In any case, sticking with my futurist ways, I want to think about what happens after Apple TV has disrupted game consoles. I’ll posit the massive mobile app ecosystem will simply take over the living room. The graphic above is not just about Pacman eating gaming (represented as inky above). It’s about the mobile app ecosystem next coming for large screen home entertainment (pinky ) and then for TV itself (blinky ). From my Sep 2013 post on the evils of TV complexity:
So long term, the market for TV streaming boxes will replicate the structure of the smartphone market. Apple TV premium, customized Android clones at mid/low end. Does this box need an app store? Yes, it’s essential. Roku, TiVo and others need to accept reality and go Android to leverage a scalable app store ecosystem. The app store opens up the complete app experience, which as Ben Thompson points out is far bigger than just watching TV. Games and photo sharing of course, but even regular TV viewing will be improved with apps. In particular we’ll gain social. This will let you share comments with anyone else in your contacts who’s watching the game, flashing snark on the big screen. ESPN will like owning their own social network. A pleasant side effect of this imagined future is it will keep MG Siegler’s sports tweets off twitter.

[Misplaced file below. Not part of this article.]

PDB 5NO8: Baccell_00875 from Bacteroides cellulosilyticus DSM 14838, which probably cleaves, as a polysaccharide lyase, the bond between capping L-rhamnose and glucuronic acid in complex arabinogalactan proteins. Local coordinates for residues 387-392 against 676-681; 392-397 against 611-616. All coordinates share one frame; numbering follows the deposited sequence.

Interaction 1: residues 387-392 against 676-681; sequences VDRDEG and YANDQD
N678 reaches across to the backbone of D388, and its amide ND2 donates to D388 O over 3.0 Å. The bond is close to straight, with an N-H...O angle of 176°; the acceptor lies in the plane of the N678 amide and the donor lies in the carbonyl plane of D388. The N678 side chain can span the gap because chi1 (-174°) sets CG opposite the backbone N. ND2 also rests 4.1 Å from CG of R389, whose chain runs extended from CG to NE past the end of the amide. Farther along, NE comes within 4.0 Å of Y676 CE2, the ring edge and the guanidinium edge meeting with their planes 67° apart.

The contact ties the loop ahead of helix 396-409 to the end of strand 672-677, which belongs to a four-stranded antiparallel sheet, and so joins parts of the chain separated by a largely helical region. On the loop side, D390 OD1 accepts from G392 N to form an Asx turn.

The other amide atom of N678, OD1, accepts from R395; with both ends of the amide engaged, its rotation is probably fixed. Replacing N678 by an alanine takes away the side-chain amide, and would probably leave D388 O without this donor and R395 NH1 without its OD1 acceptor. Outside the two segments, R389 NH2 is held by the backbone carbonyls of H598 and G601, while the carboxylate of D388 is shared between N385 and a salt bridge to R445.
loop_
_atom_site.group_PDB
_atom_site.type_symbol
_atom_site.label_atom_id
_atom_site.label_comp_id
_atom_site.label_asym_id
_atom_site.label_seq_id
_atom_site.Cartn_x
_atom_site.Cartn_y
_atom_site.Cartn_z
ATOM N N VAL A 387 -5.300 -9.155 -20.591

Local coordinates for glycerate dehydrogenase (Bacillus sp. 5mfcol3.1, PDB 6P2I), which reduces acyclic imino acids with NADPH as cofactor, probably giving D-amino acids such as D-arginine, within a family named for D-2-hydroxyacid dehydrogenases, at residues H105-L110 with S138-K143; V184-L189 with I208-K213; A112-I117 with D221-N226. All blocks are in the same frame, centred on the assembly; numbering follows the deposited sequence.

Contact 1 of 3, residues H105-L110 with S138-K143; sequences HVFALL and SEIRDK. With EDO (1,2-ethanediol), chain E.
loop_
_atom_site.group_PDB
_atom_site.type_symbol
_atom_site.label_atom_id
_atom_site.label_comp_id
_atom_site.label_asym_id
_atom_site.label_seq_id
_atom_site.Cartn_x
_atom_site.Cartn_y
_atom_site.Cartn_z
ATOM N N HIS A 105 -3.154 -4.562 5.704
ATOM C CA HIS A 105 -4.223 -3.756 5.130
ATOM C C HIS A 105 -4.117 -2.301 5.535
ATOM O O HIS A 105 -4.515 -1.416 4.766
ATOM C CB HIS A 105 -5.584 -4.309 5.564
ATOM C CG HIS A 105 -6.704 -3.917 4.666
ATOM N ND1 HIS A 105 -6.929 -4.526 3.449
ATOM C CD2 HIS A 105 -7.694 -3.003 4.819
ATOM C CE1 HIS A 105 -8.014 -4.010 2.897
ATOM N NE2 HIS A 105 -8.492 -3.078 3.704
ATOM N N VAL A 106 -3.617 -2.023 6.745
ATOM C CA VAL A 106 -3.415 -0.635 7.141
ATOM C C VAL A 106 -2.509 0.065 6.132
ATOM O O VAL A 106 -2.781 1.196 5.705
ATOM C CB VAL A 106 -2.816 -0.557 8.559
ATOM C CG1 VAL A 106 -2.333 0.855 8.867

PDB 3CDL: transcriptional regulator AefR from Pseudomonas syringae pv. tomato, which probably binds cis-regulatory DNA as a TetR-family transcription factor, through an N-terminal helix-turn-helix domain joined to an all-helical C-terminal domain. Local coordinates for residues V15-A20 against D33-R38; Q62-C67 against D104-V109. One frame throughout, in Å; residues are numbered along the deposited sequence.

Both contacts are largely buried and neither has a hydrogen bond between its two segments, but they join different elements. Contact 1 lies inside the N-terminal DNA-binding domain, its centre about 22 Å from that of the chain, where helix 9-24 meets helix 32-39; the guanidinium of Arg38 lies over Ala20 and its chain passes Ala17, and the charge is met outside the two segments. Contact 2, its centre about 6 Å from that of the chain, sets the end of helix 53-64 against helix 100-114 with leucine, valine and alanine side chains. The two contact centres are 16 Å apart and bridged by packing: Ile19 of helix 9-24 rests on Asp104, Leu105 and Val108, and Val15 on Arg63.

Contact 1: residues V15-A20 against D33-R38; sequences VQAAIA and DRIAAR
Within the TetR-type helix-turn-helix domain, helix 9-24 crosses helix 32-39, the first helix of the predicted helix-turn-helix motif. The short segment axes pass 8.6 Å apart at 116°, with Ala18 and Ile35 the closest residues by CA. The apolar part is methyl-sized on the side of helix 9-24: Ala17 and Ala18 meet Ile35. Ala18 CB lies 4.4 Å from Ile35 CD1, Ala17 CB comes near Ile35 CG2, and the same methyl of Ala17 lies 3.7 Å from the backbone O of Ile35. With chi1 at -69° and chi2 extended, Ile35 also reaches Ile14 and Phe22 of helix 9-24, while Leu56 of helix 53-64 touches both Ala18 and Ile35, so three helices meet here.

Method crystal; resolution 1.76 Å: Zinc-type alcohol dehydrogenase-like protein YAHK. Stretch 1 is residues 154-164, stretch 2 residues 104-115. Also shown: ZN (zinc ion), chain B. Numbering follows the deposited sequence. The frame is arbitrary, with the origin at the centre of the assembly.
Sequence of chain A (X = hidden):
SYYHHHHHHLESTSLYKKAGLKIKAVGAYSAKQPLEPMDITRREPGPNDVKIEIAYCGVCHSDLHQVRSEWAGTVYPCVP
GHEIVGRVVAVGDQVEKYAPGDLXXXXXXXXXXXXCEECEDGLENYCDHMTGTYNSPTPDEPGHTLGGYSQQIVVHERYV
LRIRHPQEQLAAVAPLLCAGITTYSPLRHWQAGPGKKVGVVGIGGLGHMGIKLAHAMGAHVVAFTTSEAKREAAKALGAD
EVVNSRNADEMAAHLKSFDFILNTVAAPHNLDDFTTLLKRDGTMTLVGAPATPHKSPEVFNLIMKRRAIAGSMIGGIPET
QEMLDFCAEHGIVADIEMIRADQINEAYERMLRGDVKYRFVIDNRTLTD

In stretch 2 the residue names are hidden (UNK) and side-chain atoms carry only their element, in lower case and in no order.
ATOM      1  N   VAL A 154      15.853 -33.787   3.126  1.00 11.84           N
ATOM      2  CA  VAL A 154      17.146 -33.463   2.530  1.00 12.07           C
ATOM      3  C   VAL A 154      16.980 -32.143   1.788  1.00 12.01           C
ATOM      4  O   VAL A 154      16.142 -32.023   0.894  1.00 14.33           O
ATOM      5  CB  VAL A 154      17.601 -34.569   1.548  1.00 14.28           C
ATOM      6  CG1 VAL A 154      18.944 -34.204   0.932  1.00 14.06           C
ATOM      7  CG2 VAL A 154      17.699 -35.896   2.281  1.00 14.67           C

Let’s flesh this out. This year Apple TV gets an app store and game engine support. That means Android/Google will feel compelled to follow Apple’s lead and provide some kind of low level graphic API like Metal to Android. Yes, Android is fragmented and there’ll be lots of hardware problems. But Moore’s law is Android’s friend, not just Apple’s. So by the end of 2015 app stores and better game engine support become table stakes not just for mobile phones, but also for TV streaming pucks like Apple TV, Amazon TV, Roku, etc. This means Roku will be forced to move to Android to get an app store. Think Roku now as Blackberry in 2009. Soon the big mobile companies like Samsung and Lenovo will become successful in the living room by copying Apple TV’s new interface and approach. They’ll bring their mobile economies of scale to bear. So perhaps by 2016 a few games on TV puck boxes will break out as better than those on dedicated consoles. At that point even hard core gamers will see the writing on the wall. What will also happen is the “jobs to be done” for TV screens will shift. TV screens will become a way to share app viewing to an entire room. Music, movies, games, TV shows. All just apps. In fact, the app version of TV will be better than current TV, due to social commenting. This doesn’t mean the TV cable bundle will necessarily go away, as I’ve written about here. But it does mean we’ll see the living room experience move to an app centered model, mirroring mobile.